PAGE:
Ahead of a discussion in the Oireachtas (Irish parliament) today on a proposed amendment to a bill that would allow the Irish Data Protection Commission (DPC) to label all matters before it as confidential, Rasha Abdul-Rahim, Programme Director at Amnesty Tech, said:
“The government’s attempt to allow the Irish Data Protection Commission to label all of their procedures as confidential is a blatant attempt not only to shield Big Tech from scrutiny but also to silence individuals and organizations that stand up for the right to privacy and data protection.
…a blatant attempt not only to shield Big Tech from scrutiny but also to silence individuals and organizations that stand up for the right to privacy and data protection.Rasha Abdul-Rahim, Amnesty International
“Despite being responsible for upholding the data privacy of millions of social media users in Europe and around the world, the Irish DPC has a woeful track record of holding Big Tech companies to account. This last-minute proposal is an affront to the rights to privacy, freedom of expression and access to information – and will undermine protections for internet users. This amendment, which would unduly limit people’s ability to publicly hold the DPC and Big Tech to account, should be urgently dropped.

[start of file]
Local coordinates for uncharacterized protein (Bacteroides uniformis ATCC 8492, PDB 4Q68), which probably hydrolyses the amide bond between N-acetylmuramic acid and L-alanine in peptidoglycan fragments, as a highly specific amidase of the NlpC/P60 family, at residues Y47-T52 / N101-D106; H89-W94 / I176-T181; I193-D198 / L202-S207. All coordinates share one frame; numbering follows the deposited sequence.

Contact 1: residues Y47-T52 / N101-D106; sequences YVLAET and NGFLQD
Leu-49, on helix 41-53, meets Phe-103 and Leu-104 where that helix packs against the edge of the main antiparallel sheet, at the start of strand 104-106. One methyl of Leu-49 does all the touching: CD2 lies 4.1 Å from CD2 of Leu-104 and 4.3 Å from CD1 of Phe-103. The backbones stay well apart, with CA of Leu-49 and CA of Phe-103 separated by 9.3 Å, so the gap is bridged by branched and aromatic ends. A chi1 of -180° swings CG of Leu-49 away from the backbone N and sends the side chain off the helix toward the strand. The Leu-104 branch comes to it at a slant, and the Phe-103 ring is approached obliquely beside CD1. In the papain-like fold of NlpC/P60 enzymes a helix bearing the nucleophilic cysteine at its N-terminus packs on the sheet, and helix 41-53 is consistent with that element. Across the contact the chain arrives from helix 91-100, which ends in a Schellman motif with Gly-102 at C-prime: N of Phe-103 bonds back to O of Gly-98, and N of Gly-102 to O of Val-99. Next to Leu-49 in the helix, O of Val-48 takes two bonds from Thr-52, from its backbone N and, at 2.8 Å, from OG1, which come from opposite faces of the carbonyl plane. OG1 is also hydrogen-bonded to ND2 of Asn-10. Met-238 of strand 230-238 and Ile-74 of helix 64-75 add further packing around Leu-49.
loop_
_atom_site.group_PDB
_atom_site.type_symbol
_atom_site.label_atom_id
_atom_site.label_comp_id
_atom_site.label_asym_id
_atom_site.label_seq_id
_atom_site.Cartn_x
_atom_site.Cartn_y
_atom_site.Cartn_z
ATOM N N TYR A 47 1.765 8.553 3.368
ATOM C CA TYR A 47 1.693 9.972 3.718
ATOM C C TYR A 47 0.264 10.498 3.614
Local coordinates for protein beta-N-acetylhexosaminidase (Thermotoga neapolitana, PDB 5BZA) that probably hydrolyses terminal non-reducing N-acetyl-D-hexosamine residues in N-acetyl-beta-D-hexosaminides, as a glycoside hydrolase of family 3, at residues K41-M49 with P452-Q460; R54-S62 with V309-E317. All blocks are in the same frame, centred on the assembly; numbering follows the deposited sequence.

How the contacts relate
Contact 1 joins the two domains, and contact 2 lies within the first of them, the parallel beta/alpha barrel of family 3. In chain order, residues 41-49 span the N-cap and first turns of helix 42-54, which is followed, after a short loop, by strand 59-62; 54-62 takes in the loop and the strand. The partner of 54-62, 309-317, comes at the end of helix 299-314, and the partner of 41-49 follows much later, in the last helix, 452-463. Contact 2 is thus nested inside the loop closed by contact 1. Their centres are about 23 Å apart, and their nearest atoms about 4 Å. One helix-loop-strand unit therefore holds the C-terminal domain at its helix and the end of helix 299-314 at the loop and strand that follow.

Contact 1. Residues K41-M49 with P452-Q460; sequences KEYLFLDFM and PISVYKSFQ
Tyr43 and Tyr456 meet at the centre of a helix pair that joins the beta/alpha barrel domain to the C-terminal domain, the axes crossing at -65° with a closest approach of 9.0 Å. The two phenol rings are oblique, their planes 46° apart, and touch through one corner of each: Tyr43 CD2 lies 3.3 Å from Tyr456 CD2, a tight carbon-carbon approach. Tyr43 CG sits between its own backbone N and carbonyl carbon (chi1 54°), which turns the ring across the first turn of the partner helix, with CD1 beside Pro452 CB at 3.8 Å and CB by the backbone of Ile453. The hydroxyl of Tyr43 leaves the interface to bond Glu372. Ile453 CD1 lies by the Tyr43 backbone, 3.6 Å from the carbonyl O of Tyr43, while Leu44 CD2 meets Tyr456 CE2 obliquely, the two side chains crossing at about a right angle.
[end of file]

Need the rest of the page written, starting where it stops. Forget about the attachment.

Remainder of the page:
“Rather than trying to shield Big Tech from public scrutiny, the Irish authorities should fully enforce the EU General Data Protection Regulations (GDPR) and fulfil its obligation to hold Big Tech to account and protect internet users. Amnesty International’s research has consistently shown how the surveillance-based business models of companies like Meta and Google fundamentally undermine the rights to privacy, freedom of expression and opinion.”
The Irish Data Protection Commission (DPC) is a vital data protection regulator, with a unique responsibility for holding the world’s biggest tech platforms — many of which are domiciled in Ireland — to account.
On 21 June, the Irish Government introduced a “ministerial amendment” to the Data Protection Act of 2018 in the final stages of the Courts and Civil Law (Miscellaneous Provisions) Bill 2022.